I covered this in a recent post (see, "Respond or Leave") and we’ve now seen it demonstrated again.  The USS Mason may have been attacked again, for a third time (1), after the retaliatory Tomahawk strikes on some radar sites.  Wait, what now?  “May” have been attacked?  Were they or weren’t they? 

Burke destroyers are fitted with the miraculous, all-seeing, all-knowing Aegis radar system, EO/IR/laser sensors, electronic warfare systems, signals analysis software, and helos for aerial surveillance.  All this is backed up by a network of other sensors in the region from surveillance aircraft, other UAVs, other ships, satellites, etc., all contributing to a digitally fused composite picture of the battlespace capable of counting the buttons on an enemy’s shirt.  We have layers of Cooperative Engagement Capability (CEC) software, regional analysis monitoring and software, various intel group’s analysis, unit and regional command staffs that monitor and analyze activities, and so forth.  Despite all this, we’re not sure whether the Mason was attacked?  It may have been?  We’ve spent a gazillion dollars on all this equipment, software, sensors, and analysis and our best assessment is that there may have been an attack?

Note that our befuddlement takes place in an environment unhindered by any electronic countermeasures.  In other words, we had “clear skies”, electronically, and still don’t know if an attack occurred. 

Despite this continued confusion, we’re going to base our entire future military superiority on this exact system of networks, sensors, and unmanned vehicles?  Recall the recent seizure of the two US riverine boats and crews in the middle of the most heavily surveilled region in the world and yet no one had any idea where they were.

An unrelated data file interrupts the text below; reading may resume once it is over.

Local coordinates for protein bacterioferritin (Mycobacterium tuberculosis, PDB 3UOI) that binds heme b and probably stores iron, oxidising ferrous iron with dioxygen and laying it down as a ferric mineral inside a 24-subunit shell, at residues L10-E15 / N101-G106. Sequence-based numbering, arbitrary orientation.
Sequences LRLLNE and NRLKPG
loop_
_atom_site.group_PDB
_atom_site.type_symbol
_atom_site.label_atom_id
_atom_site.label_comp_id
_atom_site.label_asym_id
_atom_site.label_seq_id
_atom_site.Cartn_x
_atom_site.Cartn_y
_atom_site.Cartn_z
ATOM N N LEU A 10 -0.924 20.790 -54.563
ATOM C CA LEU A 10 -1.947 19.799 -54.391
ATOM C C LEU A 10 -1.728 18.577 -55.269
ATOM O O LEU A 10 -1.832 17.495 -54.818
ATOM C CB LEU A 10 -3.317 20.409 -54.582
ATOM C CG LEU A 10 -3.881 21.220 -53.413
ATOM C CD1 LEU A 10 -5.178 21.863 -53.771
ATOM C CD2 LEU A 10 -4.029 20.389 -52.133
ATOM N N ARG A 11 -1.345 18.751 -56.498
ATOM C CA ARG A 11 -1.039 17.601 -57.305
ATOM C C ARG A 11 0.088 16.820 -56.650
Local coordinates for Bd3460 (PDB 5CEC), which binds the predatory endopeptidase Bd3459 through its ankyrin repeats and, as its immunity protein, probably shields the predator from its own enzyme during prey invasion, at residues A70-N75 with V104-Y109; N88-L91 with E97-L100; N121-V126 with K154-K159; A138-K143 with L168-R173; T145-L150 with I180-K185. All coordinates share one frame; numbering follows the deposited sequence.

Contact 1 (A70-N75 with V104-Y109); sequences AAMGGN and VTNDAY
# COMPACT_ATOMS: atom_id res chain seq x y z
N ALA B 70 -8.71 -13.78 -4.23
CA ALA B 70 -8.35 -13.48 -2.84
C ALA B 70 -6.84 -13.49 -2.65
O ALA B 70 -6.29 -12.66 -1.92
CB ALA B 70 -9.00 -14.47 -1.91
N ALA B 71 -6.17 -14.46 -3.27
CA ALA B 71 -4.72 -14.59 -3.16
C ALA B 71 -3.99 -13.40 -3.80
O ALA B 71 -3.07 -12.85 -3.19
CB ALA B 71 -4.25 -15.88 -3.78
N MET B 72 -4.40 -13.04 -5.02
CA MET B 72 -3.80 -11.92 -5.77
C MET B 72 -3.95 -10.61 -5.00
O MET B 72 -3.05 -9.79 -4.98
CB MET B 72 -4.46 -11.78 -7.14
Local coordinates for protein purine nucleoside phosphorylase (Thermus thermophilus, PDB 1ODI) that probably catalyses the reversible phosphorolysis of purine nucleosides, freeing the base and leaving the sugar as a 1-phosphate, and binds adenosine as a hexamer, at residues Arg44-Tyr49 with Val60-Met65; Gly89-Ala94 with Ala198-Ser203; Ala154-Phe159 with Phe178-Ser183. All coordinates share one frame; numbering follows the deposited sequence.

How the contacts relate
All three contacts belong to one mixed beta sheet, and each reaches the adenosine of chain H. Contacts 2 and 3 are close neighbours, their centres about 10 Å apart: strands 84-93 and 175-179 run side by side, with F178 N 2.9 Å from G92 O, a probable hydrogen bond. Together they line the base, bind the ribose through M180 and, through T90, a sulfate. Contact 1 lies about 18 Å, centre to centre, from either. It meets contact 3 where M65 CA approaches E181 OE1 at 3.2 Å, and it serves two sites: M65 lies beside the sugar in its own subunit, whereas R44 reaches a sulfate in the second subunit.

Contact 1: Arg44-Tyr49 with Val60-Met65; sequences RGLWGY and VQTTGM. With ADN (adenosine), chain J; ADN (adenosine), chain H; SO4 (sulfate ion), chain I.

Let’s face it – our dreams of a Third Offset Strategy consisting of perfect battlespace awareness is just a fantasy conjured by people who have no idea of what war is or how to win one.  We’re seeing the proof of the fundamental failings of networked sensor systems on a daily basis but refuse to acknowledge it.

Having shredded the fantasy of the Third Offset Strategy, let’s now turn to the other disturbing aspect of the recent Mason incidents.  Does this sound at all familiar?  You all study military history or you wouldn’t be on this blog, right?  Recall the Gulf of Tonkin incident where the USS Maddox and USS Turner Joy spent several hours on 4-Aug-1964 fending off attacks from North Vietnamese torpedo boats.  The attacks were indicated by radar, sonar, and radio signals – except that it later turned out that the purported attacks never happened.  That incident led, in part, to the US involvement in Vietnam.

Yeah, but that was a long time ago, you say.  Now we have sophisticated sensors.  That couldn’t happen today.  Cause now we have sensors that apparently can’t say if earlier missile attacks were shot down or just, mysteriously, dropped into the water short of the US ships.  Sensors that can’t say whether the Mason was again attacked or not.  Were any of the purported attacks on the Mason real or was it a case of a nervous crew seeing what they expected to see (recall the Vincennes airliner shootdown)?  Fifty some years apart, generations of electronics improvements, and we still can’t distinguish reality in a small, localized battlespace.  Fifty years ago, that confusion dragged us into Vietnam and now this incident(s) is dragging us into Yemen.  We should remember our history and tread very, very cautiously before jumping into yet another ill-considered venture.


(1)USNI News wesite, “CNO Richardson: USS Mason ‘Appears to Have Come Under Attack’, Sam LaGrone, 15-Oct-2016,